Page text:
One of the first (and best) pieces of advice I ever received from another widow was to allow myself to say “no.” I didn’t come close to mastering that skill the first year after my husband died. Seriously, not close. However, this past year, I’ve learned that I, too, am worthy of consideration when it comes to the holiday hustle (or life in general). While there are certain obligations and commitments required of parents, extending yourself beyond your scope of mental and physical ability is not one of them. If doing something is going to cause you undue stress, don’t do it. If traveling and coordinating a holiday schedule of epic proportions is going to push you beyond the brink, don’t do it. If going to seven holiday parties in a two-week span is going to exhaust you physically and financially, don’t do it.
Don’t: Forget what it’s all about
While I can’t say my childhood was always harmonious, there is a lot I loved about our Christmas traditions. We didn’t rush from event to event; in fact, we didn’t go anywhere. On occasion we’d go into New York City on Christmas Eve, into Little Italy, but I remember a Christmas Eve where we decorated our tree and I stayed up late watching the nutcracker. It was blissful. Our morning was tearing open presents, trying on clothes, playing with toys and watching “Ralphie.” My parents got into the SAME squabble every year about how much money my dad spent, and dinner included quoting Christmas movies over my mother’s lasagna (we even made my little old grandmother say “Grace? She died thirty years ago,” literally every.single.year). It wasn’t grand, it wasn’t fancy, but it was ours.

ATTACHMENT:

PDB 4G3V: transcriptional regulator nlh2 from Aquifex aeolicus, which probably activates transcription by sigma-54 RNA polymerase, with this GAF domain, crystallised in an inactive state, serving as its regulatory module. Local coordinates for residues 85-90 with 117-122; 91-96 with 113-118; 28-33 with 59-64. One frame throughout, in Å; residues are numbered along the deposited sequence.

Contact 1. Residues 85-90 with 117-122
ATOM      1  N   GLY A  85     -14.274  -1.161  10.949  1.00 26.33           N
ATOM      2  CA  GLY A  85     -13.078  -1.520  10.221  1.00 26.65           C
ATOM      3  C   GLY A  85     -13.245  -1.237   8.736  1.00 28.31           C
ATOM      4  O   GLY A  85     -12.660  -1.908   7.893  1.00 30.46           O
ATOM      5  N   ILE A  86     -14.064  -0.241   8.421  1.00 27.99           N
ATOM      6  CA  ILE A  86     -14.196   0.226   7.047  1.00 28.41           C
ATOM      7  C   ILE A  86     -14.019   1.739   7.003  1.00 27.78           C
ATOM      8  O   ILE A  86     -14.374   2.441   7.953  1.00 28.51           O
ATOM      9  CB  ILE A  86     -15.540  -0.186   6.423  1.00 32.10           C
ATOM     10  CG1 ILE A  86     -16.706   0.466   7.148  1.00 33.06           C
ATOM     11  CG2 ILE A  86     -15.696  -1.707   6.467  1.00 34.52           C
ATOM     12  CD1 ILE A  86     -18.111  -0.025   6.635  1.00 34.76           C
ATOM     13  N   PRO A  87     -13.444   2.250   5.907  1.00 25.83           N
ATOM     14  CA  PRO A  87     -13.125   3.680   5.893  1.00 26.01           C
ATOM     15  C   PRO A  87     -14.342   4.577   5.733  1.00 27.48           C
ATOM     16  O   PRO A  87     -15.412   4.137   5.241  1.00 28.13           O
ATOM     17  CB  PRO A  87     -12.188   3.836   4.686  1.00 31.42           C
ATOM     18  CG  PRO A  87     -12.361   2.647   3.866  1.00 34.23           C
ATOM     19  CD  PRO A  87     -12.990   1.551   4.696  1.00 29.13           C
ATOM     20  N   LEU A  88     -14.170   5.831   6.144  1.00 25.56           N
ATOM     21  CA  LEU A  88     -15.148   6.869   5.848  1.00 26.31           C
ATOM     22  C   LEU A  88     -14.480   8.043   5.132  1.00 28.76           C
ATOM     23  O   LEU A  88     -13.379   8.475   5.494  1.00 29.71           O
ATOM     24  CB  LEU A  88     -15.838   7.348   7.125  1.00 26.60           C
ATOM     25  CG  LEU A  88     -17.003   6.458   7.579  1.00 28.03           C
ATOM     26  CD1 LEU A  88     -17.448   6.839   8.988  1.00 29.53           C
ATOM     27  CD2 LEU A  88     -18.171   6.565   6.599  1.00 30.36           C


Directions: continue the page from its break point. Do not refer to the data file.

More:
Do: Make your own traditions
I live in a little, semi-country town in North Carolina, not far outside of Charlotte. One of the first people who ever stopped over to say “hello,” also said to me “Welcome to our town! No one here is from here!” There was never a more true statement. I’ve hardly met a soul that is actually from this town. We all blew in from somewhere else, all hoping for a less hectic, more affordable life. Around here, friends become family. When my crew and I all discovered that we’d all be in town this year, and none of us with a plan, we readily decided to make a Friendsmas Eve celebration. We’ll have dinner, we’ll have wine, our kids will all celebrate together like little cousins. The next morning, per their request, my kids will wake up in their own home. They’ll sit in their own living room, making their own Christmas memories of life at home with Mom. There may not be a million people around, there may not be a minivan filled with presents, and I can’t say what exactly what that Christmas morning will look like, but it will be ours.